Tips, Resources For Talking To Children About Tragic Events - | Nashville News, Weather & Sports

Tips, Resources For Talking To Children About Tragic Events

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(AP Photo) (AP Photo)

NASHVILLE, Tenn. – Experts have several recommendations for helping children deal with the horrific events at an elementary school in Newtown, Connecticut where 20 young students were killed.

Specialists at the Monroe Carell Jr. Children's Hospital at Vanderbilt suggested parents first stop and process the tragedy for themselves before speaking to their children.

They say to first ask kids what they know and see if they have any questions. It's especially important to reassure children that the adults in their life are doing all they can to keep them safe.

School safety, even in the last 10 to 15 years has evolved. In Tennessee, each school is required to have a plan that addresses various scenarios that would require a lock down or evacuation.

Tennessee's Executive Director for Safe and Supportive Schools, Mike Herrmann, said the state has some of the toughest laws when it comes to keeping kids out of harm's way.

"Our ability to control access, to use technology – to use things like video surveillance cameras, door buzzers those sorts of things we've really come a long way," said Herrman.

All across the mid-state, schools contacted parents Friday to reassure them of the safety measures that are already taken.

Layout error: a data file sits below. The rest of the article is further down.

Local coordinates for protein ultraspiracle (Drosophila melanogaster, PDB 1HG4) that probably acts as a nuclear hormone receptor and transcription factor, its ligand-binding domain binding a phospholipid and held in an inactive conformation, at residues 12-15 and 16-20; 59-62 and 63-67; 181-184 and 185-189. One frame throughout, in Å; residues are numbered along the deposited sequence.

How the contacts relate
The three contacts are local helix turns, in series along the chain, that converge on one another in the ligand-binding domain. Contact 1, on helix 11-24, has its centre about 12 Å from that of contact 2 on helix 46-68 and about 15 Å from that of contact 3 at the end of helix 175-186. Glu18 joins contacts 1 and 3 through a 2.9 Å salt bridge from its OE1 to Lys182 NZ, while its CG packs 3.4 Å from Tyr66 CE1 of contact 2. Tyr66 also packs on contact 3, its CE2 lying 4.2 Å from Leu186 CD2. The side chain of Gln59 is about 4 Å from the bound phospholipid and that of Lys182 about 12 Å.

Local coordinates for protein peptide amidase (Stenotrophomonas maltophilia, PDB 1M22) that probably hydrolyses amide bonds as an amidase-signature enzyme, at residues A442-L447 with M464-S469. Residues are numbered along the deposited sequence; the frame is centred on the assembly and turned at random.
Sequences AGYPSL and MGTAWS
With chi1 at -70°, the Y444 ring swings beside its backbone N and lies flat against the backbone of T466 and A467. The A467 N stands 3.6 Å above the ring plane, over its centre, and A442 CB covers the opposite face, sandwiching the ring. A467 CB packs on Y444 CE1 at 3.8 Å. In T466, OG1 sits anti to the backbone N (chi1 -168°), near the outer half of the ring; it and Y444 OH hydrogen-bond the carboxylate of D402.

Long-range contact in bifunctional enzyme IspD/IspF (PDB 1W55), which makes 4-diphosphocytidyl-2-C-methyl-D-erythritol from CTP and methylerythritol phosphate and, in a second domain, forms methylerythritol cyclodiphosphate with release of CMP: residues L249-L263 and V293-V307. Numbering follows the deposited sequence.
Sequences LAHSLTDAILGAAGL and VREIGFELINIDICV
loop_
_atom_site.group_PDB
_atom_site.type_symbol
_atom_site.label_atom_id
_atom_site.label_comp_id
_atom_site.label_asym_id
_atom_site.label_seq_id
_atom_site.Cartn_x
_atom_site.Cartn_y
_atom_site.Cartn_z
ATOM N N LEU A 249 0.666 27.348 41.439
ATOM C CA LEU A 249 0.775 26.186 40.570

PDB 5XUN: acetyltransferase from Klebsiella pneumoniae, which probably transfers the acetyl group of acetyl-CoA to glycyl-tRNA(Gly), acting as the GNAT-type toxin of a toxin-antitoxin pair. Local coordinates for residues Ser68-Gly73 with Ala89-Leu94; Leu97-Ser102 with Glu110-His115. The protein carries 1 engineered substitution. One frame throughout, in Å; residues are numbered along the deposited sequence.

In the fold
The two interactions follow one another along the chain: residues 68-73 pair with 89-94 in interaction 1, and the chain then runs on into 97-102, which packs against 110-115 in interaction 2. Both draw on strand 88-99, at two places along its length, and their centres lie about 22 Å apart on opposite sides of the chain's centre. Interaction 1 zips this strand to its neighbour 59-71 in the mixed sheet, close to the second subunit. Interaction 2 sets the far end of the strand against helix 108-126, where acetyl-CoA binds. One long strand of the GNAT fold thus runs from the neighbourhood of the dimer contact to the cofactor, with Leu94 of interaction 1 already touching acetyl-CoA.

In light of the shooting at Sandy Hook Elementary, all principals with Metro Nashville Public Schools have been directed to review their safety plans.

Administrators at Williamson County Schools have checked-in with local law enforcement.

They have also been reminding parents to follow the district's check-in and check-out procedures.

Some additional tips for talking to your children from Monroe Carell Jr. Children's Hospital:

  • Calm yourself before talking to your children. If you appear nervous and anxious, they will pick up on your emotions. A calm demeanor will help reassure your child of her own safety.
  • Turn off the TV and other media. Images from the scene are upsetting. Although the video and picture are from earlier in the day, younger children may believe the event is still happening again and again. Turn the news on or check social media when children are out of the room.
  • Consider your child's age before talking about it. Younger children may not be aware anything happened - and probably doesn't need to know. Answer questions that come up.
  • Be proactive with older children. Children's hospital specialists suggest you start the conversation with "you may have heard about..." then ask what questions they have.
  • It's okay to be sad or angry. Allow your child to feel and express their emotions about what happened.
  • Reassure and emphasize their safety. Talk about what adults do to keep them safe - especially at school. Talk about their school's safety plan and what to do in the event of an emergency.
  • Help the child find ways to cope with their fear and grief. "Providing outlets like artwork or imaginative play can help them process their feelings. Draw on ways your family typically copes with a crisis such as sending a card, making a donation as a family to help the victims or praying together."

Additional resources for parents:

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